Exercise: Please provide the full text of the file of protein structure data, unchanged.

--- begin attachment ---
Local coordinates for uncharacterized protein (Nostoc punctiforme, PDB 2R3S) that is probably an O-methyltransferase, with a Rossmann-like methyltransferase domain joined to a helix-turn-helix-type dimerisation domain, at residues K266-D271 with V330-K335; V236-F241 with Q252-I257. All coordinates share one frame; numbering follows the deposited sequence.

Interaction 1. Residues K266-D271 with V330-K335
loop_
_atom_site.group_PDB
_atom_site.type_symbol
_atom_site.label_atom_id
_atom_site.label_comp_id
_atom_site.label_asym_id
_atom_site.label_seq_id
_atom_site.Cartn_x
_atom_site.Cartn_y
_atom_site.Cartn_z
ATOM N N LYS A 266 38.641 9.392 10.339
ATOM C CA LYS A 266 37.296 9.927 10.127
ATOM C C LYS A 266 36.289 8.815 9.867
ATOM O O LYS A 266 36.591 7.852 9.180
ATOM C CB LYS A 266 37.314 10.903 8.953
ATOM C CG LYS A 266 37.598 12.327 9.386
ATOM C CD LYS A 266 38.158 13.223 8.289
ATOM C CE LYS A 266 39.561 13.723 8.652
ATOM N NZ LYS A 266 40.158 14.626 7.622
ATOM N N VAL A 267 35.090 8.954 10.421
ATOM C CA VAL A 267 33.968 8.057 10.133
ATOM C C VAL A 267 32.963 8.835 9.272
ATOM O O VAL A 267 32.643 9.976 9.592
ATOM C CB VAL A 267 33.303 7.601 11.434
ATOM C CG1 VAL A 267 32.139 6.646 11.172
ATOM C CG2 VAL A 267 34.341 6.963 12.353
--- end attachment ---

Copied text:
Local coordinates for uncharacterized protein (Nostoc punctiforme, PDB 2R3S) that is probably an O-methyltransferase, with a Rossmann-like methyltransferase domain joined to a helix-turn-helix-type dimerisation domain, at residues K266-D271 with V330-K335; V236-F241 with Q252-I257. All coordinates share one frame; numbering follows the deposited sequence.

Interaction 1. Residues K266-D271 with V330-K335
loop_
_atom_site.group_PDB
_atom_site.type_symbol
_atom_site.label_atom_id
_atom_site.label_comp_id
_atom_site.label_asym_id
_atom_site.label_seq_id
_atom_site.Cartn_x
_atom_site.Cartn_y
_atom_site.Cartn_z
ATOM N N LYS A 266 38.641 9.392 10.339
ATOM C CA LYS A 266 37.296 9.927 10.127
ATOM C C LYS A 266 36.289 8.815 9.867
ATOM O O LYS A 266 36.591 7.852 9.180
ATOM C CB LYS A 266 37.314 10.903 8.953
ATOM C CG LYS A 266 37.598 12.327 9.386
ATOM C CD LYS A 266 38.158 13.223 8.289
ATOM C CE LYS A 266 39.561 13.723 8.652
ATOM N NZ LYS A 266 40.158 14.626 7.622
ATOM N N VAL A 267 35.090 8.954 10.421
ATOM C CA VAL A 267 33.968 8.057 10.133
ATOM C C VAL A 267 32.963 8.835 9.272
ATOM O O VAL A 267 32.643 9.976 9.592
ATOM C CB VAL A 267 33.303 7.601 11.434
ATOM C CG1 VAL A 267 32.139 6.646 11.172
ATOM C CG2 VAL A 267 34.341 6.963 12.353